Gaspar: I Don’t Feel Need to Give Up My Post for Failing Professionally

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Main organisers of the anti-corruption march - Karolina Farska and David Straka (photo by TASR)

Bratislava, April 20 (TASR) – Police Corps president Tibor Gaspar has praised the security measures taken during the anti-corruption march that took place in Bratislava on Tuesday (April 18), as well as the well-managed course of the march in terms of security as a whole, TASR learnt on Thursday.

“We had a piece of information that there would be some attempts to stir up a confrontation between the police and the participants in this march in order to create the impression that the police wanted to interfere, dissolve or act in a repressive way against the march,” said Gaspar at a press conference earlier in the day.

The Police Corps president further stated that the police proposed to the organisers a number of measures concerning the march that were implemented and thus contributed to the peaceful course of the event. Gaspar praised the work of both the organisers and the police.

Regarding the demand that Gaspar should give up his post, which forms part of a memorandum presented to the Government Office by the organisers of the anti-corruption march, Gaspar stated that he doesn’t feel the need to resign for any professional failure. “My role as police president is to ensure the fight against corruption from the material and personnel points of view, to provide police training and a certain strategy,” he said, adding that he personally isn’t responsible for investigating corruption offences.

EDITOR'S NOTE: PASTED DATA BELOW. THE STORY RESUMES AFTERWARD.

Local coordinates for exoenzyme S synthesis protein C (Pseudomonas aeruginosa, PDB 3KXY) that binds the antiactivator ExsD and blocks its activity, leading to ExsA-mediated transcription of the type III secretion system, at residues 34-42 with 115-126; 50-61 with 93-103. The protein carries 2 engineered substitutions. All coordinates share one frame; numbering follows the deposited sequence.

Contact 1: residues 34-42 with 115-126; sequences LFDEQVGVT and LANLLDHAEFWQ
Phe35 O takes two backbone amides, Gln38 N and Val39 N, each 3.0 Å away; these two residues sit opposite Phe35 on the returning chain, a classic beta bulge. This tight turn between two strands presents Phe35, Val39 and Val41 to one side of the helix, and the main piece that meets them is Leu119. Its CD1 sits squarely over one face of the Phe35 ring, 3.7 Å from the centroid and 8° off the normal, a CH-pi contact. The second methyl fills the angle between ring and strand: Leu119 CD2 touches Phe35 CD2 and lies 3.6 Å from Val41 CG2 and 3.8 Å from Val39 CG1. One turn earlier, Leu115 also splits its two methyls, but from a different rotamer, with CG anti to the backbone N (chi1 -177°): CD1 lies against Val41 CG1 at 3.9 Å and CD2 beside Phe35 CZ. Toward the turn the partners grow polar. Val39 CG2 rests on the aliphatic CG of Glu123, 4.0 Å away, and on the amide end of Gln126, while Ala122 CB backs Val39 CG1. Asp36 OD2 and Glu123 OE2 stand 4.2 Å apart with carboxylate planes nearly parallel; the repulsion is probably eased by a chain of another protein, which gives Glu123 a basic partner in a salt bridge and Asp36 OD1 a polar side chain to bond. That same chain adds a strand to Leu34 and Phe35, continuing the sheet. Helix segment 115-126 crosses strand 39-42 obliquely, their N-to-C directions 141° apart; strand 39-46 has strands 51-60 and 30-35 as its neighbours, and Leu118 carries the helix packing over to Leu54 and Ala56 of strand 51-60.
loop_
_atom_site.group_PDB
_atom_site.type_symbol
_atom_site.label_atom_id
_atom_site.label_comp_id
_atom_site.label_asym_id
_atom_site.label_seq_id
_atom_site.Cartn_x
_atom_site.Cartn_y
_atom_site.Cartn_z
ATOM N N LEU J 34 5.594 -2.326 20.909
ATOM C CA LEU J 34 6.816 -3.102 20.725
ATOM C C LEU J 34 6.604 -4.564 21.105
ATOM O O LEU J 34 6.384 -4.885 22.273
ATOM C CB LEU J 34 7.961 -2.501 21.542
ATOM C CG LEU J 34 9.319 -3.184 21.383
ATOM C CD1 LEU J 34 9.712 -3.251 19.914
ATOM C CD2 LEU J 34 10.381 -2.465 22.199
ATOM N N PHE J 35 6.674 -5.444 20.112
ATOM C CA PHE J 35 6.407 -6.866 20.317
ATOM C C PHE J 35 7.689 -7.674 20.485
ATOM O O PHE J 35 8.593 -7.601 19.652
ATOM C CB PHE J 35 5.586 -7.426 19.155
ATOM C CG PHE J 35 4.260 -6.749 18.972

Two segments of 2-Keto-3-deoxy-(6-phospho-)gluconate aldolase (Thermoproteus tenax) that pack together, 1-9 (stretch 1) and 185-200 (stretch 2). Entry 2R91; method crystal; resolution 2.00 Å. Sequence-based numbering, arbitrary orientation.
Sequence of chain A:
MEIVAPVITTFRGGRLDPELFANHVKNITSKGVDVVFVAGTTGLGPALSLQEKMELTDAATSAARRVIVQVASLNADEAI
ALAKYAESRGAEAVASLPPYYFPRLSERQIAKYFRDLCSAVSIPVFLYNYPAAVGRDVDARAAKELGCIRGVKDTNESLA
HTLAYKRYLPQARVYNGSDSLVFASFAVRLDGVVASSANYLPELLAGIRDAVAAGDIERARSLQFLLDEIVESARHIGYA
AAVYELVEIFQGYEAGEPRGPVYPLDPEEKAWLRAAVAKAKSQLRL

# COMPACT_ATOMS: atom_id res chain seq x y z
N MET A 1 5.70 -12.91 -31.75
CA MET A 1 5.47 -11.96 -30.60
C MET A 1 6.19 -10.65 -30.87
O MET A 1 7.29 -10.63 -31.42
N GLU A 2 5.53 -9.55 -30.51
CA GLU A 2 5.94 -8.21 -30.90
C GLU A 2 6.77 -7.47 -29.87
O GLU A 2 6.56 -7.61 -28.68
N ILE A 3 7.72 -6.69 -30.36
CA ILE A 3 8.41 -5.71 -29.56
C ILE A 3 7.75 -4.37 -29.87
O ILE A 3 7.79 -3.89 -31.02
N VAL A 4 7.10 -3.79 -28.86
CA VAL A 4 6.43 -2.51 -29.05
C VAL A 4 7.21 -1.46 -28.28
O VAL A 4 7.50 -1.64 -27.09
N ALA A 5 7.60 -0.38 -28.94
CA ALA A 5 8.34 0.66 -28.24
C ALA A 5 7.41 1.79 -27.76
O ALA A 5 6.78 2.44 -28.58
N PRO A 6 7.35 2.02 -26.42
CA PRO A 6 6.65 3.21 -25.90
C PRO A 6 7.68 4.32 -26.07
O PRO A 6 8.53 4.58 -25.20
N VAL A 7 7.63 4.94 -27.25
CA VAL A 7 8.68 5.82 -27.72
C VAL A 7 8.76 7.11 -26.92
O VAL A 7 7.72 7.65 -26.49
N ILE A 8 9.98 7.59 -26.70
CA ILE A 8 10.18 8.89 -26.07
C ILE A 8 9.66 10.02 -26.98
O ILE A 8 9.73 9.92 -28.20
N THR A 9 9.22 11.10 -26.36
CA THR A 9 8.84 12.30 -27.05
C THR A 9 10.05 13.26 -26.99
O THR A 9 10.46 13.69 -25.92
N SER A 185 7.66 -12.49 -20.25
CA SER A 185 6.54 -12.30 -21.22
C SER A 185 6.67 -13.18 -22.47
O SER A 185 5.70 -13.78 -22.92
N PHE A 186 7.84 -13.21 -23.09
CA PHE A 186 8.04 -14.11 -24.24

According to Gaspar, over the five years that he’s occupied the post, “the Police Corps as well as Slovak security have moved forward. There are figures that the Slovak police have never achieved before”. He went on to say that if Interior Minister Robert Kalinak decides to dismiss him for political reasons, Gaspar will respect it.

Some 5,000 people took part in the anti-corruption march, which was organised by two 18-year-old secondary school students – Karolina Farska and David Straka. They cite as the driving force the frustration of bearing witness to the constant squandering of money in corruption scandals and to politicians who disregard the voice of the public.